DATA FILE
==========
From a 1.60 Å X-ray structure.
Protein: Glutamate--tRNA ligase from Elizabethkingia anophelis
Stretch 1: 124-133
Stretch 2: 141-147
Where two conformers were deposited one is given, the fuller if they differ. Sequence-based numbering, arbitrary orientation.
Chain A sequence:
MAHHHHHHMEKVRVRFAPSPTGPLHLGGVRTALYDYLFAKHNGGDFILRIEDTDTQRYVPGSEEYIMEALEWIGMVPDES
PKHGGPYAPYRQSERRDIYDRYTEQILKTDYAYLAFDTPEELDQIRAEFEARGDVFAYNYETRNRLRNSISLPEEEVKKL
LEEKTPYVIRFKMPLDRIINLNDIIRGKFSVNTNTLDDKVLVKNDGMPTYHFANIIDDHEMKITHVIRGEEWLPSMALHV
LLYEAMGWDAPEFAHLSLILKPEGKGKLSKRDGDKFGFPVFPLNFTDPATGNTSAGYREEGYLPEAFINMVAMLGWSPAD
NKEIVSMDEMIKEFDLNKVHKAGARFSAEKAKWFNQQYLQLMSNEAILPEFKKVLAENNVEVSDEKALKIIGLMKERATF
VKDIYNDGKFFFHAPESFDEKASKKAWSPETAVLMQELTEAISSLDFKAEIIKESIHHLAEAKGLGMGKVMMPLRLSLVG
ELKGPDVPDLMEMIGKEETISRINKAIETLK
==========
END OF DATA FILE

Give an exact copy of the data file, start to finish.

From a 1.60 Å X-ray structure.
Protein: Glutamate--tRNA ligase from Elizabethkingia anophelis
Stretch 1: 124-133
Stretch 2: 141-147
Where two conformers were deposited one is given, the fuller if they differ. Sequence-based numbering, arbitrary orientation.
Chain A sequence:
MAHHHHHHMEKVRVRFAPSPTGPLHLGGVRTALYDYLFAKHNGGDFILRIEDTDTQRYVPGSEEYIMEALEWIGMVPDES
PKHGGPYAPYRQSERRDIYDRYTEQILKTDYAYLAFDTPEELDQIRAEFEARGDVFAYNYETRNRLRNSISLPEEEVKKL
LEEKTPYVIRFKMPLDRIINLNDIIRGKFSVNTNTLDDKVLVKNDGMPTYHFANIIDDHEMKITHVIRGEEWLPSMALHV
LLYEAMGWDAPEFAHLSLILKPEGKGKLSKRDGDKFGFPVFPLNFTDPATGNTSAGYREEGYLPEAFINMVAMLGWSPAD
NKEIVSMDEMIKEFDLNKVHKAGARFSAEKAKWFNQQYLQLMSNEAILPEFKKVLAENNVEVSDEKALKIIGLMKERATF
VKDIYNDGKFFFHAPESFDEKASKKAWSPETAVLMQELTEAISSLDFKAEIIKESIHHLAEAKGLGMGKVMMPLRLSLVG
ELKGPDVPDLMEMIGKEETISRINKAIETLK